Sometimes designers actually have the opposite issue to contend with — lots of display space, and not enough pieces to fill it. Summer Thornton says it’s essential to find the right balance when devising shelf styling ideas. “There’s nothing worse than naked bookshelves, except perhaps ones sparsely decorated with a few tiny items,” Thornton says. “But if done right, a well-styled bookcase can enhance the style and add personality to the room. I usually incorporate a variety of vessels, sculptures, bowls, and books. That helps break up the symmetry and repetitiveness of each book case cube. Find some beautiful things you love with a variety of shapes and colors, and just go for it!”

A full bar cart stands in front of stuffed bookshelves with framed paintings
Design: Brockschmidt & Coleman. Photo: Paul Costello.

Put Art Front & Center

In instances where you can’t edit the book selection (or if a client simply can’t part with a single title), consider artwork in front of the shelves to draw the eye and add some unity. That’s what Courtney Coleman of Brockschmidt & Coleman did with this overstuffed shelving space. “There may not be much room for styling within the shelves if every available space is cram-packed with books,” Coleman says. “ But small, easily removable artwork hung in front of the books is a way to layer and give interest. The artwork can work with the divisions within the shelves or can relate to moveable furniture also placed in front of the bookcases. If there is a bar in front of the books, that’s a good, active way to introduce some other interesting titles to your guests.”

Bright dining room with white walls and dark wood book shelves with blue print
Design: Tineke Triggs / Artistic Designs for Living. Photo: Drew Kelly.

Find the Right Balance

For Tineke Triggs of Artistic Designs for Living, it’s important to balance shapes, sizes, and different types of objects while also ensuring that the client’s interests are reflected. “Choose items with different heights to create a visual balance,” Triggs says. “If using books, make sure they relate to the homeowners’ interests. Don’t choose design books if your client is more interested in vintage cars than home design! I use books sparingly, and if they’re stacked horizontally, I’ll often add another layer of interest by placing a smaller object on top. Once everything is in place, stand back and see when your eye is drawn. Then edit, edit, edit!  That final edit is perhaps the most important part of styling bookshelves.”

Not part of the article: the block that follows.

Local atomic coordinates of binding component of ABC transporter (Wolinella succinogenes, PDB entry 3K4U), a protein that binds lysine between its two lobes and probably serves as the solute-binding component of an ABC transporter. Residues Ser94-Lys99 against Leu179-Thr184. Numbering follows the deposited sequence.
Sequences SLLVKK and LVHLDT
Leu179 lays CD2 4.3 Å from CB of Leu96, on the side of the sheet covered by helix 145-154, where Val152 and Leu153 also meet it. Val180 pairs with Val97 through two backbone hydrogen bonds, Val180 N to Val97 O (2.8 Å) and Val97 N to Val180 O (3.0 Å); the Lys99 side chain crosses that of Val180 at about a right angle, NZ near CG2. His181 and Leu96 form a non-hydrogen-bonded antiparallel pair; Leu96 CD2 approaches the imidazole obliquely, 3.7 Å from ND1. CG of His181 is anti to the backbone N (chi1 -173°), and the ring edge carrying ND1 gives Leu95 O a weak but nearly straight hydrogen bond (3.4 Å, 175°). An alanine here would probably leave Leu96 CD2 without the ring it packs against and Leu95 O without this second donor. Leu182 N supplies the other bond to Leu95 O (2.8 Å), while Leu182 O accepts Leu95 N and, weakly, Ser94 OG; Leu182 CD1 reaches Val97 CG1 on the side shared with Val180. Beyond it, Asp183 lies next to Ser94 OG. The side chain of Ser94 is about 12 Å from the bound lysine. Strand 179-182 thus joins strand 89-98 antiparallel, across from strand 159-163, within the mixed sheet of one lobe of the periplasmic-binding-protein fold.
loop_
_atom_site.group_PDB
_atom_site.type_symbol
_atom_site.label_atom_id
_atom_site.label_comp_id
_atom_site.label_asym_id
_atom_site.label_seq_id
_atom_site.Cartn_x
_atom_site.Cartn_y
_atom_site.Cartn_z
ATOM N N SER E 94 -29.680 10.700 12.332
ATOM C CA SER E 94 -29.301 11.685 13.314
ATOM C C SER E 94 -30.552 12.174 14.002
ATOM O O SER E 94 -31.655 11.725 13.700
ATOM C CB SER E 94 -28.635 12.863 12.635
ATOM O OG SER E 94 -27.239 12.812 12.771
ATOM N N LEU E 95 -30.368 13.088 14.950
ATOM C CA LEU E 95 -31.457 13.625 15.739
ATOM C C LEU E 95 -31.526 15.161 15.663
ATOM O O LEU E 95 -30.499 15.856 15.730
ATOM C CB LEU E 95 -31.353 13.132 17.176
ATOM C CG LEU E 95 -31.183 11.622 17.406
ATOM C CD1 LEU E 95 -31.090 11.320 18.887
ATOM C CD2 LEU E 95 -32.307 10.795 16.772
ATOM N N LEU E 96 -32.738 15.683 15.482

Bright white look shelves with black leather Eames lounge chair and ceramics
Design: Lily Spindle. Photo: Michele Thomas.

It’s a Go for Groups

When organizing books (or any other items on shelves, for that matter), consider the ways you arrange multiples and try to get creative. That’s just what Rebecca Cox of Lily Spindle does. “Arrange books both vertically and horizontally to keep things visually interesting — also, a short stack of books creates the perfect spot for a wonderful ceramic vessel or sculpture,” Vigna says. “Freestanding pieces of varying heights and shapes, such as colorful, patterned pottery, commingle really well with framed photographs and paintings. And, when in doubt, make strategic, intentional groupings of pieces, whether it’s multiple bottles of your favorite liquors, or even your one-of-a-kind Pez dispenser collection.”

Modern living room with black bookshelves, yellow sofa, and matching wood accent chairs
Design: Redmond Aldrich. Photo: Matthew Millman.

Practice This Poem

We give major points to Chloe Warner of Redmond Aldrich for creativity when it comes to shelf styling ideas. She actually developed a rhyming scheme to help you remember how to put together a beautiful display. As Warner puts it, “Four up, four down, objet, air, go to town! What this means is: If you are just starting, put a brick of books spines up, then put a few books lying flat, pick an object, compose some space around it, then repeat.” A rhyming poem to help you design… we think that’s just fine.

White bookshelves with mirrored backs and traditional white marble fireplace with large painting
Design: McLaurin Interiors. Photo: Chris Little Photography.

Feature Their Favorites

Of course, no display is complete without personal touches and beloved art from clients. For this home in Atlanta, designer Maria McLaurin had to devise ways to include her clients’ favorite pieces in a manner that also worked for the space. “One of the challenges of this Atlanta client’s project was to incorporate an extensive art collection,” McLaurin says. “During the renovation of their newly purchased home, we replaced traditional, arched built-in cabinetry with custom contemporary shelving backed with mirror for displaying the homeowner’s assortment of hand blown glassware and sculpted pieces. Adjustable lights were strategically placed to highlight the beauty of the glass.”

Modern living room with black and white bookshelves with matching wood armchairs
Design: Matthew Caughy Interiors. Photo: Nick Johnson.

Remember Your Angles

For designer Matthew Caughy, arranging the right shapes is key to developing shelf styling ideas, as in this modern apartment. “When styling a bookcase or shelves, it’s important to group like items and place them on the diagonal for your eye to find,” Caught says. “Also, be sure to stack books both vertically and horizontally throughout the vignette to create movement and interest.”

August 11, 2021

Dennis Sarlo is the executive editor of Chairish and a lover of all things design-related. Prior to joining the team, he served as the executive editor of Dering Hall and was the first site director of Architectural Digest. He was also part of the founding team of travel startup Jetsetter. He lives in New York.